Yesterday, I lay on my bed crying, because I couldn’t wear any of my summer clothes. I was literally swimming in a swamp of self-loathing and self-pity. I was also going to skip the annual Memorial Day picnic at Michael’s dad’s because I didn’t have anything fun to wear. (I actually did end up going, but that’s another story). And I certainly wasn’t accepting what is. You know that river in Egypt? I was there.

This morning, however, I decided to shake it off and make a counter-intuitive decision; well, at least one for me.

Normally I would have stayed in the water. However, today I decided to accept what is.

Instead of beating myself every time I go to the closet this summer, I decided to go shopping. Essentially, I decided that if I didn’t have clothes that looked good on me that fit, I should go buy some. I decided to not hate on myself for what is, but to honor what is. (Trust me; it’s not easy, but it’s not impossible either.)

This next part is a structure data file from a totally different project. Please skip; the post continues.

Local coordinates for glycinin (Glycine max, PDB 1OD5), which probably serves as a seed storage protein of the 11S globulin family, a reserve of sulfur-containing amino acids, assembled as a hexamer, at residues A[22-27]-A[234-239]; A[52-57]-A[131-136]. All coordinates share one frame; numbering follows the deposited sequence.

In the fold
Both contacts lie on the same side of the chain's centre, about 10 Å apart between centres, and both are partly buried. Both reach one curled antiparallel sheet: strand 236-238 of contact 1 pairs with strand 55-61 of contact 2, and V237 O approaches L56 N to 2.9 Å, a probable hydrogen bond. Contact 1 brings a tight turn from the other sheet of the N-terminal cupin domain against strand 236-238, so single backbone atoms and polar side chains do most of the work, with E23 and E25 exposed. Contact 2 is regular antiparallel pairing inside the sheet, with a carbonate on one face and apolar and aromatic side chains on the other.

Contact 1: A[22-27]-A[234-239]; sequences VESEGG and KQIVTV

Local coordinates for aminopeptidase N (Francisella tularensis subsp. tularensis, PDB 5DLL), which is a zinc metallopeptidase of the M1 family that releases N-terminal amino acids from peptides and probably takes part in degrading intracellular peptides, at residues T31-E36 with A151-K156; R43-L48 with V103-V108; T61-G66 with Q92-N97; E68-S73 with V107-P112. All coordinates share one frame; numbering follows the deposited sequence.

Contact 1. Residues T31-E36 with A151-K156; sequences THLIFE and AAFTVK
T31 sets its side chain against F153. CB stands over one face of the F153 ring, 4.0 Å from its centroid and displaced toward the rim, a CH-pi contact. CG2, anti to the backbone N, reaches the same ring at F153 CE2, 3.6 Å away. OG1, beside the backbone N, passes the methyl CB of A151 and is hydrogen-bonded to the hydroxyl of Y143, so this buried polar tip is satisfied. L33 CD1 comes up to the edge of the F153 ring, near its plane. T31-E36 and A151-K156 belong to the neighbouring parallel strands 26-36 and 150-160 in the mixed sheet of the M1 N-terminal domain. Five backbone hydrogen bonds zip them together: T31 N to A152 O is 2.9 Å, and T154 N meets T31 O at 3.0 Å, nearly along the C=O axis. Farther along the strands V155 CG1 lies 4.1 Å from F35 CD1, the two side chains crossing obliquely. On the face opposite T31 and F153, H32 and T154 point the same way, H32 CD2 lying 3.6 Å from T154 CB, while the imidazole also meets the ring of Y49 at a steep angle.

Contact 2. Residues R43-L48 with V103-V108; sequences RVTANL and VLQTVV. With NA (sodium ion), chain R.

At one point, I was standing in the local department store with 5 pairs of pants/shorts – all of a size that I had convinced myself was my upper limit. I was wrong. None of them fit. It was ugly. But instead of getting really down on myself, in that admittedly teary eyed moment, I realized that where I am is not going to be fixed in a week or two. Where I am is going to require a level of discipline that I’ve seen precious little of over the last six months. Where I am is not solely the result of water retention, my faulty thyroid, the wheat that I accidentally ingested last week, my out of whack hormones, etc., but rather a combination of chocolate, wine, improperly combined foods, and general overeating. Where I am is going to require attention and effort. Where I am is going to require commitment on my part and the support of my partner, my friends, and my inner child. Where I am is going to require pushing myself through more intense workouts, instead of gliding through what’s become increasingly comfortable.